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One of the many reasons that the Japanese often make Western clothing better than us is curiosity. Before making, Japanese brands do everything they can to learn about the origins of the garments, to be able to make the best possible pieces. They’ve taken vintage western clothes and obsessed over them. Inspecting every detail so they could learn how to make the best versions. But they didn’t stop there. They also learn about the cultures the clothes originated from, so they get to know much more than just the piece of clothing. They are product obsessed. And the products they make are heavily influenced by the history of the pieces. It’s as much about understanding the origins as it is enjoying their aesthetic. After all we can’t understand the future without understanding the past. 

How much do you know about your clothes? Where did the style originate? What details were originally used before it became popular? Not only will you pick better pieces by asking more of your clothes, but you’ll have a much better connection to them too. Get geeky. Dig. Go down the rabbit hole.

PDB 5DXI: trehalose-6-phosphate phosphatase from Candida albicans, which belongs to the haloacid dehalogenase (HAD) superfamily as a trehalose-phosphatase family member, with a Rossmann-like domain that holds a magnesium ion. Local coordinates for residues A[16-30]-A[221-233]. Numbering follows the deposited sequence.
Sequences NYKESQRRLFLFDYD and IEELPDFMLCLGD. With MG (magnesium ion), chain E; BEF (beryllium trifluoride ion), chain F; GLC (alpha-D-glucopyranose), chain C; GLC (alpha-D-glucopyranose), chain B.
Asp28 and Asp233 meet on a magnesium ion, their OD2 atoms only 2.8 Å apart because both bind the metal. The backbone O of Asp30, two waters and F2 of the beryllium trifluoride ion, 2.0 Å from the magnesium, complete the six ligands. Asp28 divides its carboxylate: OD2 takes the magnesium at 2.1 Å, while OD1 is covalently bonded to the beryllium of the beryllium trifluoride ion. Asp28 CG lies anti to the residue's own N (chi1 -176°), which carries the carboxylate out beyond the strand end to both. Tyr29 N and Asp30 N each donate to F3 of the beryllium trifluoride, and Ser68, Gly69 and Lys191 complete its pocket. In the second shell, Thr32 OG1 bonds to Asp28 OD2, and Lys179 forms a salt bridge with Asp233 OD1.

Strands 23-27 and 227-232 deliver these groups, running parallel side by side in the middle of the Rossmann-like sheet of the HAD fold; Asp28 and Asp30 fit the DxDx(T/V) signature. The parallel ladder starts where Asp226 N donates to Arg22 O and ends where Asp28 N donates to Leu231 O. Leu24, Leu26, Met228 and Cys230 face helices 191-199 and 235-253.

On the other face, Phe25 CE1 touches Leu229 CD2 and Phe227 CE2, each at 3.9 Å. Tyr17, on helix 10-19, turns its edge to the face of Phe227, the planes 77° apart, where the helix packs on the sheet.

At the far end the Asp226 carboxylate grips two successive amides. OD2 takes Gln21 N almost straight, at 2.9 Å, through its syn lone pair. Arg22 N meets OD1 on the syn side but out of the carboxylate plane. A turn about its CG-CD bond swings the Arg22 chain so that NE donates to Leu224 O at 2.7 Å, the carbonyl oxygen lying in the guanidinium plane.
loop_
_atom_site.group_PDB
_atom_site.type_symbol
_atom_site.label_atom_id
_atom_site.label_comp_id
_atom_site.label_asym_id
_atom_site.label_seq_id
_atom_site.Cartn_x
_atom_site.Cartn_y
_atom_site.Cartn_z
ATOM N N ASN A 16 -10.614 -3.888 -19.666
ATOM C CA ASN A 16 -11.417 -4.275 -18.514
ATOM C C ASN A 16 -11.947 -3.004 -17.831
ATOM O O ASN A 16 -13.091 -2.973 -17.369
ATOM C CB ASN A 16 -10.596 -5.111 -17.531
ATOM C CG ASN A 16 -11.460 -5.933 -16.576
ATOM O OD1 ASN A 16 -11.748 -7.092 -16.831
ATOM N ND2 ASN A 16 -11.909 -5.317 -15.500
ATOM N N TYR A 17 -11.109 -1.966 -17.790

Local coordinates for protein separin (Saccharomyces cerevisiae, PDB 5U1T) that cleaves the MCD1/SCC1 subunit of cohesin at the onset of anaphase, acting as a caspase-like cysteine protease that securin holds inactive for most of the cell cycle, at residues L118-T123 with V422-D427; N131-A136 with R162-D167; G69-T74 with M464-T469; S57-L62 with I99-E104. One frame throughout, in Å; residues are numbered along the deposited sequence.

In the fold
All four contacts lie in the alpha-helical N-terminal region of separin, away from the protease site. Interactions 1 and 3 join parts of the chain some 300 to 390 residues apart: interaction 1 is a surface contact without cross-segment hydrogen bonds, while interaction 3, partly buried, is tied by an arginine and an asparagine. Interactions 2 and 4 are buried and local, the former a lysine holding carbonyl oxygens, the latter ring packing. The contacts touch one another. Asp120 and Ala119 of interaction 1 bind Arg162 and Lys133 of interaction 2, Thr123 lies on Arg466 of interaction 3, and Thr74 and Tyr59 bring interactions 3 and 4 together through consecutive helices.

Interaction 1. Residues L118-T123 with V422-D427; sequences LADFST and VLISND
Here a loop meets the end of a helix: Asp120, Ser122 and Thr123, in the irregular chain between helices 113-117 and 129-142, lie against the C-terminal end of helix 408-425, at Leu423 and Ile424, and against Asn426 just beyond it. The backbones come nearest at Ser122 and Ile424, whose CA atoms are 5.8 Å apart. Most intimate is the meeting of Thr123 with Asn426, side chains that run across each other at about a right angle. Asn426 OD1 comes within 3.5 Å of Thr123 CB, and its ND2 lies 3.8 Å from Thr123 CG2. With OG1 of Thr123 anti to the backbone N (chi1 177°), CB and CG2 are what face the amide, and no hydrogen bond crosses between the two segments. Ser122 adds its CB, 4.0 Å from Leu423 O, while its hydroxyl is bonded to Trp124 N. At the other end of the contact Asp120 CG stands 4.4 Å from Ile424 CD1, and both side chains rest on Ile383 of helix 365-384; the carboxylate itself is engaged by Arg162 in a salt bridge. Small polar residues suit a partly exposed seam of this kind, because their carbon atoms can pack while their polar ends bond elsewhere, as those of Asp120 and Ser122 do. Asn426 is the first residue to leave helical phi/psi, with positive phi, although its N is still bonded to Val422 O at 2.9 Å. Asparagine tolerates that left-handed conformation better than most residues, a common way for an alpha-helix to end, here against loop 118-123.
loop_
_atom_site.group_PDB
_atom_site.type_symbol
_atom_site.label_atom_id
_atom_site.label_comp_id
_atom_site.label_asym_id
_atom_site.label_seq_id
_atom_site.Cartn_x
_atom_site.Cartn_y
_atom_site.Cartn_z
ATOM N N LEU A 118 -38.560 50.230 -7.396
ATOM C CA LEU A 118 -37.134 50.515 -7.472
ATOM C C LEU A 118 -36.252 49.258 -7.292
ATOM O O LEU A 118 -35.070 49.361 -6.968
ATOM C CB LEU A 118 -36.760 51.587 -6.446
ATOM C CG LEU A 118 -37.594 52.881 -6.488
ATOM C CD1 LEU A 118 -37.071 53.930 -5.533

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We couldn’t write about Japan without talking about style. There, fashion is more important to the average man. And it’s not about a single style, it’s a mindset. What we love most is that’s it’s not all about the logos or relying on brands. It’s more about how you wear something and who’s made it. Style is personal. It’s an extension of interests and lifestyle. Pieces worn reflect a deeper knowledge for clothing. And vintage clothing plays a big part. Apparently, in Tokyo there are nearly as many vintage stores as there are high street clothing stores.

I feel there’s a huge sense of doing things your own way. Go down that rabbit hole, fed by your own curiosity. Understand the heritage and set your own standards for life, business and style. And don’t be greedy, there’s room for everyone. Find your tribe and serve them well.